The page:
I should mention that these weren't Kadokawa pictures. Three were released through Toho and the other through Toei. Kadokawa just bought the rights once it was clear the J-horror thing was on the wane. Having seen all four now, I think it also important to note that, as J-horror goes, these films weren't in the forefront of what you'd call frightening. They'd more properly be tagged "J-atmos" or "J-pop" than anything approaching horror. However the overall quality of the productions runs from decent to outstanding, so as long as you don't come with expectations of getting the shit scared out of you, you're still likely to get something from each of them.
Inugami is a beautifully rendered film based on what I would guess is an unfilmable novel by Masako Bando. Therefore, there's something of the WTF to the proceedings, requiring an open mind and a willingness to just let things happen. The film was shot in lush locations of dazzling natural beauty in the mountainous regions of Shikoku, the smallest of the four major islands of Japan. Shikoku is commonly known as a rural backwater with towns full of superstitious, xenophobic hicks (a pivotal factor in the film). But that's always the way, isn't it? You get to some beautiful, remote corner of the world only to be repulsed by the locals. In this case they're the Shinto version of Puritan witch-burners and they've got their sites set on Miki (lovely Yuki Amami), a member of the mysterious and wealthy Bonomiya family who, for generations, have been associated with deadly supernatural dog spirits known as inugami (inu = dog, gami = gods). Curses, ghosts, incest, suicide, lovely scenery, there's something for everyone (even if you're not quite sure what's going on). Castwise, it's great to see Shiho Fujimura and Keiko Awaji, two veteran actresses of classic samurai cinema, appearing here in their twilight years; time hasn't done a thing but wrinkle them. Then there's Atsuro Watabe who more recently appeared as the priest dad in Love Exposure. The Verdict: Not a horror film, but not a bad escape either.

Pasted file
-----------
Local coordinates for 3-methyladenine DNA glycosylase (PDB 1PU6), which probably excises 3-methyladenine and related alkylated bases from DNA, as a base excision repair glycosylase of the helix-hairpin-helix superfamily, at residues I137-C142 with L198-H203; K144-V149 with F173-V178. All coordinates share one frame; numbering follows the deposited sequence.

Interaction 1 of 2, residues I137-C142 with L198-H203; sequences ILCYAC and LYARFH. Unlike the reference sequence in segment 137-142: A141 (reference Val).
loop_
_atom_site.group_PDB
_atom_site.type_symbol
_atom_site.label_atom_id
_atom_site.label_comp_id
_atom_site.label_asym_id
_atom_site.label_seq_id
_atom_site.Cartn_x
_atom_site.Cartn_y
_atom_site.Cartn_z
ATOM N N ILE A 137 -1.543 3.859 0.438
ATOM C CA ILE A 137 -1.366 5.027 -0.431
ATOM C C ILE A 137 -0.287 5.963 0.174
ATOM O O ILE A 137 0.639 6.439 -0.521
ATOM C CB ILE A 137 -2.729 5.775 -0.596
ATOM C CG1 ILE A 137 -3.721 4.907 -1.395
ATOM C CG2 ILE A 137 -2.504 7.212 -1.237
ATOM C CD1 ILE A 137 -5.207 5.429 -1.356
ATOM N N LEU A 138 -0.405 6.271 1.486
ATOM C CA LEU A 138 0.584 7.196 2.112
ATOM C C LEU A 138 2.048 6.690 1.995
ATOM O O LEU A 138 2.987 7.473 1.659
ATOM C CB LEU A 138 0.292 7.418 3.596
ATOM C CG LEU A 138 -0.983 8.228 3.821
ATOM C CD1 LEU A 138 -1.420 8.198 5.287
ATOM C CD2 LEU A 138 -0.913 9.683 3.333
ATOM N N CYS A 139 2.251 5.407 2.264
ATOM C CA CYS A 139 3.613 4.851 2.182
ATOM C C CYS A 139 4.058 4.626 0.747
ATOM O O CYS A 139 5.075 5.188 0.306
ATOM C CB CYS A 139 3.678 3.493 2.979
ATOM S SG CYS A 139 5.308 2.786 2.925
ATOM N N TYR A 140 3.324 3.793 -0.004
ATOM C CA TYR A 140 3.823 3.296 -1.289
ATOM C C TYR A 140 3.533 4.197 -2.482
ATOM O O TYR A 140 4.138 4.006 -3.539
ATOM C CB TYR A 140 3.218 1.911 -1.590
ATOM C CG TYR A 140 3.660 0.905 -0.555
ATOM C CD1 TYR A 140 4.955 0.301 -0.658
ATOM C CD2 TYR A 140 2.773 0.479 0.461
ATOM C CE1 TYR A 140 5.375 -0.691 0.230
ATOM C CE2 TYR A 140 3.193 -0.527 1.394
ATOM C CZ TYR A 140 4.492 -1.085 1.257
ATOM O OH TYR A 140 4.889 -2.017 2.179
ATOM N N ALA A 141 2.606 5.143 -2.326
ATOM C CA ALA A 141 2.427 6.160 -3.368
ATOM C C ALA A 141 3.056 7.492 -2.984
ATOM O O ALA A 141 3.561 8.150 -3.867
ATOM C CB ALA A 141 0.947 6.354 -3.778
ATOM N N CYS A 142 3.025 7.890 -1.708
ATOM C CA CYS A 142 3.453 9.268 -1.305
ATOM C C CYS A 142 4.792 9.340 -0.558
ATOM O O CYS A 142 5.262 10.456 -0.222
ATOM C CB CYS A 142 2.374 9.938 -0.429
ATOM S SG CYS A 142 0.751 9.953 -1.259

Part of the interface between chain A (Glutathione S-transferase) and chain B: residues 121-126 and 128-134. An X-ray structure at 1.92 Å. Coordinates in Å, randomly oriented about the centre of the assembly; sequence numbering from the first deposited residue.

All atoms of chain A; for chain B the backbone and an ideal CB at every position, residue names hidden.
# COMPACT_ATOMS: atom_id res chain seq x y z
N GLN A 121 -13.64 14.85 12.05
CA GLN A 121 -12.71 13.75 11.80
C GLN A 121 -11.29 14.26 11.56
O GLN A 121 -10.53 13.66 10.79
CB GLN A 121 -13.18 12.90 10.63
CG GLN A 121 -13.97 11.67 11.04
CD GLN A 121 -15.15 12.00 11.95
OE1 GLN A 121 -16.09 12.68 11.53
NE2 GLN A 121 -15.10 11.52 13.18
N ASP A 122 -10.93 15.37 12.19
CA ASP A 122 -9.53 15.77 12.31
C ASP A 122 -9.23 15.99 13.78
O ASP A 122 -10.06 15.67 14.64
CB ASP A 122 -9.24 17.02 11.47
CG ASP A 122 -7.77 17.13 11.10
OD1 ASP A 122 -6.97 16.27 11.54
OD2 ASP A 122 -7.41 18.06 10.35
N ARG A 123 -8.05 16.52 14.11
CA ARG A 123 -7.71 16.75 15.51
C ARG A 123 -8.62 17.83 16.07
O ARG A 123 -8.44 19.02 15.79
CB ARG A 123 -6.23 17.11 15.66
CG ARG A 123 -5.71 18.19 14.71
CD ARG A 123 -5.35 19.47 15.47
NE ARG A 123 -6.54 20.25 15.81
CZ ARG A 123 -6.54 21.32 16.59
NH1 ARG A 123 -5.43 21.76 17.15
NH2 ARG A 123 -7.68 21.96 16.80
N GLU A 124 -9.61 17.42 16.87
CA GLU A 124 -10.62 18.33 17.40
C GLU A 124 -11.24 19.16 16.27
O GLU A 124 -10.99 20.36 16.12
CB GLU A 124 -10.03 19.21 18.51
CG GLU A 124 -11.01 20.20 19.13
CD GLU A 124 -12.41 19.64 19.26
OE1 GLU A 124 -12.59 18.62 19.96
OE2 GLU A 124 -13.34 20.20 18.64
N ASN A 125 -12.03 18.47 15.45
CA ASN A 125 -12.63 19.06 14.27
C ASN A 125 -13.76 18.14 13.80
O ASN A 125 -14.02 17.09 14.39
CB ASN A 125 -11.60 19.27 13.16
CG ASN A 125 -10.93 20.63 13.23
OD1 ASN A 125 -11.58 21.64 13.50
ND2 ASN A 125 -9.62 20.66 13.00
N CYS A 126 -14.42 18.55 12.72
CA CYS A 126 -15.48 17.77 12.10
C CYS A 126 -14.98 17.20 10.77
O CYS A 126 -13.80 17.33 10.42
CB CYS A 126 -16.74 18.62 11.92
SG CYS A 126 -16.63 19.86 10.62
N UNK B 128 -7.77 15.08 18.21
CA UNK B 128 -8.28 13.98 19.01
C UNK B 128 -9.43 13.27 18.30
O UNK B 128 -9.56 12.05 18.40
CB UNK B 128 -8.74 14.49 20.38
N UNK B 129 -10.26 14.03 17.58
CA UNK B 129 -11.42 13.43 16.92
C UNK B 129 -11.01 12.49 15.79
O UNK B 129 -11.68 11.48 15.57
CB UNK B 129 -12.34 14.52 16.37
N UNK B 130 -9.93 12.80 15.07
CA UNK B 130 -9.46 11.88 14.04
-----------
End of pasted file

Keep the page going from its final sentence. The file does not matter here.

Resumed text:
Guess where this film is set? Yep, we're back on the island, but this time out the villagers aren't quite so hostile, the tone is more low-key, the focus softer (literally -- either they blew it up from 16 mm or they smeared vaseline on the lens). That said, it's far more creepy and, in my opinion, the most J-horror of the four films on offer. Three childhood friends are separated (one moves to Tokyo, one dies), only to be reunited as adults (well, the boy and girl who lived are adults -- the dead girl never made it past 16). So it's a supernatural love triangle with, once again, a Shinto-inflected back story. This is the one film of the four that I'd seen previously; I was drawn not only by the J-horror but the presence of Chiaki Kuriyama (here playing the ghost girl Sayori). There's something captivating about Kuriyama; she's not the greatest beauty -- got something of a honker to be frank. But she conveys an intriguing, cat-like essence I found striking upon first encountering her as the knife-wielding Chigusa in Battle Royale: "Come at me. Every inch of me will resist you!" Her unique blend of schoolgirl prim and feline menace work perfectly in Shikoku. Elsewhere there's the great Makoto Sato in a small role as Sendo the yamabushi (mountain priest) who's determined to close the portal through which Sayori has returned. If you don't know who Makoto Sato is, look him up in the index of Warring Clans, Flashing Blades. You've got some great performances to look forward to!
So that's it. Not much of a Halloween offering, I'm afraid. But no worries, there's always Kwaidan (1964), Jigoku (1960), Organ (1996), Pulse (2001), Illusion of Blood (1965), Ringu (1998), Ju-on: The Grudge (2002), Kuroneko (1968), Matango (1963) and, of course, Evil Dead Trap (1998).
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